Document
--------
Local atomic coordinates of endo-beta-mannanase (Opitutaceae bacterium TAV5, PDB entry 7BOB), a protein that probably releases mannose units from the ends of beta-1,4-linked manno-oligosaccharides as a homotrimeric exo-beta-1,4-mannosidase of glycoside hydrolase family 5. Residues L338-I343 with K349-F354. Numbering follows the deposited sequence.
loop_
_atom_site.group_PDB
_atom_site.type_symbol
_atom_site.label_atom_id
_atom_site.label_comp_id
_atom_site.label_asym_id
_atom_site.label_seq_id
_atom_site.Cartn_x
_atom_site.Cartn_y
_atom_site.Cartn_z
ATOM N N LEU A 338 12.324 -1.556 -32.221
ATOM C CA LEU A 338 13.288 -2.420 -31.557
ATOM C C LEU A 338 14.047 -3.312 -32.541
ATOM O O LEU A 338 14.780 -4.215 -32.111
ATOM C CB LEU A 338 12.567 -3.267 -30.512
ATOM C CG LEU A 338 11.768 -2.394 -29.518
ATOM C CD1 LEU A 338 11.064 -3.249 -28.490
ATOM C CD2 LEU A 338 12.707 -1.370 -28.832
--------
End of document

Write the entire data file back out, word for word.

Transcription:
Local atomic coordinates of endo-beta-mannanase (Opitutaceae bacterium TAV5, PDB entry 7BOB), a protein that probably releases mannose units from the ends of beta-1,4-linked manno-oligosaccharides as a homotrimeric exo-beta-1,4-mannosidase of glycoside hydrolase family 5. Residues L338-I343 with K349-F354. Numbering follows the deposited sequence.
loop_
_atom_site.group_PDB
_atom_site.type_symbol
_atom_site.label_atom_id
_atom_site.label_comp_id
_atom_site.label_asym_id
_atom_site.label_seq_id
_atom_site.Cartn_x
_atom_site.Cartn_y
_atom_site.Cartn_z
ATOM N N LEU A 338 12.324 -1.556 -32.221
ATOM C CA LEU A 338 13.288 -2.420 -31.557
ATOM C C LEU A 338 14.047 -3.312 -32.541
ATOM O O LEU A 338 14.780 -4.215 -32.111
ATOM C CB LEU A 338 12.567 -3.267 -30.512
ATOM C CG LEU A 338 11.768 -2.394 -29.518
ATOM C CD1 LEU A 338 11.064 -3.249 -28.490
ATOM C CD2 LEU A 338 12.707 -1.370 -28.832